October 2017

Oregon - Giving Us Ideas to Consider

 By Brian Keierleber, PE
       NACE President

One of the many rewards of serving as your NACE President is the honor of representing our national organization to our state affiliates.

In mid-October I attended the Fall Meeting of the Oregon Association of County Engineers and Surveyors. What a wonderful experience! I greatly appreciate their hospitality. I learn much myself at each of these conferences, and this was no exception.

One of the visible, unique aspects of this conference was they had no vendors present. Several years ago they decided to stop inviting them and focus more on direct education during sessions. 

Oregon recently received a funding increase that will be phased in over several years.Oregon is structured differently than what I've experienced with State Highways, County Roads, City Streets, Public Roads, and Private Roads. Their public roads are maintained by the adjacent landowners, but the county can maintain them if they so desire. When a funding increase occurs, many of the public road residents want improvements on their roads also.

Oregon has long been a leader in funding methods for their roadway system. For example, they have funding systems developed for charges based on vehicle miles traveled and they charge trucks based on tonnage miles. They even have fees for bicycles based on tire size and cost, a first in the nation, passed on the concept that all road users contribute to the funding. I realize they may not begin to cover the cost of the demands on the system placed by cyclists, but in areas it is an important aspect of reducing congestion and improving air quality. There is also a significant health improvement component and benefit to society.

The tonnage mileage fees for trucks was very intriguing to me. Under their 2017 law, the weight fee would shift from $16.38 cents per mile to an estimated $25.12 cents per mile by 2025.

Also while there, it was brought to my attention that NACE should have a group to focus on rock/gravel road maintenance. I agree, so we’ll have the discussion. As we're too aware, more of our counties are switching back to gravel to cut down on maintenance costs. There are many changes in the aspect of rock road maintenance that should be taught in addition to the basics.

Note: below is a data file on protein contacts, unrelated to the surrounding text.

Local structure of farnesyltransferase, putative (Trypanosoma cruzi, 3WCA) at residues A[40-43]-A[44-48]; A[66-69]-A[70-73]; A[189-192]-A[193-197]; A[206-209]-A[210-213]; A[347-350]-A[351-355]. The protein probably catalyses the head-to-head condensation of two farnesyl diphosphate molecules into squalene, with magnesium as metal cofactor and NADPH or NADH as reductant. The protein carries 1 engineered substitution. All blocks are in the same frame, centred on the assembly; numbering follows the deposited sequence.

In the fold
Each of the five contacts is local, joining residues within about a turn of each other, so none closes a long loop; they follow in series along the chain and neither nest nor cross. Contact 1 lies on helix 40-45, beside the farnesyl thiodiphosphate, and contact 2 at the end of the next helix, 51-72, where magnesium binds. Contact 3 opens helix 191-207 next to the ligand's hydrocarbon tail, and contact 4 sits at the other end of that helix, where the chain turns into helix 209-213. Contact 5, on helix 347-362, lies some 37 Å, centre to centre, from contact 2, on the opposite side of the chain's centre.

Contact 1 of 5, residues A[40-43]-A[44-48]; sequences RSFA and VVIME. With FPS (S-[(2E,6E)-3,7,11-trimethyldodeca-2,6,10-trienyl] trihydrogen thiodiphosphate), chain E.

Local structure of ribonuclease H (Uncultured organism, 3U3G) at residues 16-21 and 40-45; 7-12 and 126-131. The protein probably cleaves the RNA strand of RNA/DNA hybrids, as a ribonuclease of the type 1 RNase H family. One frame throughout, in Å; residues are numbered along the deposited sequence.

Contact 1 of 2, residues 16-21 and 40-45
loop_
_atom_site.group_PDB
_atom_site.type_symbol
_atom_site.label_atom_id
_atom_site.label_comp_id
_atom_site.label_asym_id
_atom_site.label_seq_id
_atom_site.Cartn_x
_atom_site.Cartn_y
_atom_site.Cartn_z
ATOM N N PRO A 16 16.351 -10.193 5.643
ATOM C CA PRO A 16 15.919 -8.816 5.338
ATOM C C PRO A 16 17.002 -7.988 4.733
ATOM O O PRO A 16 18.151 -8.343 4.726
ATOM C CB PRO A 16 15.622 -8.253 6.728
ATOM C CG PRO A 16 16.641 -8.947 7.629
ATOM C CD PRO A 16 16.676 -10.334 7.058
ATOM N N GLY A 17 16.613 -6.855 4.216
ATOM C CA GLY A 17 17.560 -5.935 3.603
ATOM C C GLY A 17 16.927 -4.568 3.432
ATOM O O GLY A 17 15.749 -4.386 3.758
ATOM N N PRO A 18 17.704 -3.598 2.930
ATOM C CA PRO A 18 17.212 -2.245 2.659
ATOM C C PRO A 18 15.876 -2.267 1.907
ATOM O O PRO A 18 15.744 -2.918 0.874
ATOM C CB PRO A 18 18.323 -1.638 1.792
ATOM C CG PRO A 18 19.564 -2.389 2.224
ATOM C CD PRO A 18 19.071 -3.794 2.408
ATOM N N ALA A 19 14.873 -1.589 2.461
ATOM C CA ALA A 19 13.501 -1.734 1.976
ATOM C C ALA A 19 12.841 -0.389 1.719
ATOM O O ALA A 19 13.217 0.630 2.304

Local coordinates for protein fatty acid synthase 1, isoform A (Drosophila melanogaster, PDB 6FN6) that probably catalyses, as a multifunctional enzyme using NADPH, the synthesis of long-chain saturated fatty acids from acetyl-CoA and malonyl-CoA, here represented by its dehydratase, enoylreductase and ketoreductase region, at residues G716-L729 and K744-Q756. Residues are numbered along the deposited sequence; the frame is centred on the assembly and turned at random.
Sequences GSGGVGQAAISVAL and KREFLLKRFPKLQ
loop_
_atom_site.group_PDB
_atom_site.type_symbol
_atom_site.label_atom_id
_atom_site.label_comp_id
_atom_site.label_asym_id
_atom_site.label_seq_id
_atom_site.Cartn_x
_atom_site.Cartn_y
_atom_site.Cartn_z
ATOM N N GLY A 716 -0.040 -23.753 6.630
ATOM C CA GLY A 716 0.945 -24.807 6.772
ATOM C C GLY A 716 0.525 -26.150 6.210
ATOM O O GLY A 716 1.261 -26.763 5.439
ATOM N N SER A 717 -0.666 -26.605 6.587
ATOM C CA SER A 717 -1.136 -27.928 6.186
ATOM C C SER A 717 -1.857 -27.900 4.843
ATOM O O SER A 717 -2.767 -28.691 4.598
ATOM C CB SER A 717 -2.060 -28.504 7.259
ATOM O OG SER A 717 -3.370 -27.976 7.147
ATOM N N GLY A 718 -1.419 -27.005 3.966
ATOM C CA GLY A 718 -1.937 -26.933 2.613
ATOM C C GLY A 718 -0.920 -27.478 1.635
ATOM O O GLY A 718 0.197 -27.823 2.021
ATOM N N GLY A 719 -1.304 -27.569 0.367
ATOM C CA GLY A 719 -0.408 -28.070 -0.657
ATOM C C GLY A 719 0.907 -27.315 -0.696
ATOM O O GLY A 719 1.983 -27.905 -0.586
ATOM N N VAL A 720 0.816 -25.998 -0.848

An intriguing topic was presented by Bruce Johnson, ODOT State Bridge Engineer. He discussed the seismic retrofit of the bridges on the key routes. In many cases it was far more economical and practical to reroute traffic on to the county system and retrofit the county bridges. Details on funding were yet to be determined, but he acknowledged that many times it would be the appropriate use of tax dollars.

Also discussed was that funding in future Highway bills should include funding for the Federal Lands access programs. Many counties are required to maintain county roads that are surrounded by federally owned grounds, such as US Forest, BLM grounds, or military reservations. There are no provisions for taxing the ground, so some funding must come from the Federal Government. 

All of us tend to agree that equitable methods must be obtained. We are all in the same boat. If their end of the boat sinks ours will inevitably follow. None of us has sufficient funds but whether a small county or a large one, we all rely on each other. 

For my part, the Oregon engineers were subjected to one of my bridge presentations for an hour and a half. Casualties are yet to be determined.
I also attended the Illinois Association of County Engineers 103rd Meeting, held in Moline. Thanks to Jeff Blue who provided a concise summary of their program. I especially appreciate that it was closer for me to attend than many of the Iowa meetings we hold in Des Moines.

As always, I am thankful for the invitations from our state affiliates. And thanks to Todd Kinney, who attended the TACERA Annual Conference in San Antonio, Texas. I regret not being able to attend their conference as I have many ties down there with relatives.

Have a great day. Be Safe Out There!

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